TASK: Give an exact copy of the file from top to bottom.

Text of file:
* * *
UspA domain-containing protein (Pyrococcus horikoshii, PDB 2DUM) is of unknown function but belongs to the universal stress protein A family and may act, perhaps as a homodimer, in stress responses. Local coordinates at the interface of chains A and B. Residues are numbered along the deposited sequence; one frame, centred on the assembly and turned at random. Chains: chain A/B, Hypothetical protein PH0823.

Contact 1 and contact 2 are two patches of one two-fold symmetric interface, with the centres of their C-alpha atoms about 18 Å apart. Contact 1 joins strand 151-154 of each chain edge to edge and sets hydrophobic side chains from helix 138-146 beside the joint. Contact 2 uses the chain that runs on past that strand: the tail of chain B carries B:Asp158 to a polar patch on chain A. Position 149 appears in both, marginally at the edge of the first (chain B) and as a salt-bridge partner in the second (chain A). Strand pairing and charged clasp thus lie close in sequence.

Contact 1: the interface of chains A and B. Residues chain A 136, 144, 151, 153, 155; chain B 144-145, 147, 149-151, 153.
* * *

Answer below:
UspA domain-containing protein (Pyrococcus horikoshii, PDB 2DUM) is of unknown function but belongs to the universal stress protein A family and may act, perhaps as a homodimer, in stress responses. Local coordinates at the interface of chains A and B. Residues are numbered along the deposited sequence; one frame, centred on the assembly and turned at random. Chains: chain A/B, Hypothetical protein PH0823.

Contact 1 and contact 2 are two patches of one two-fold symmetric interface, with the centres of their C-alpha atoms about 18 Å apart. Contact 1 joins strand 151-154 of each chain edge to edge and sets hydrophobic side chains from helix 138-146 beside the joint. Contact 2 uses the chain that runs on past that strand: the tail of chain B carries B:Asp158 to a polar patch on chain A. Position 149 appears in both, marginally at the edge of the first (chain B) and as a salt-bridge partner in the second (chain A). Strand pairing and charged clasp thus lie close in sequence.

Contact 1: the interface of chains A and B. Residues chain A 136, 144, 151, 153, 155; chain B 144-145, 147, 149-151, 153.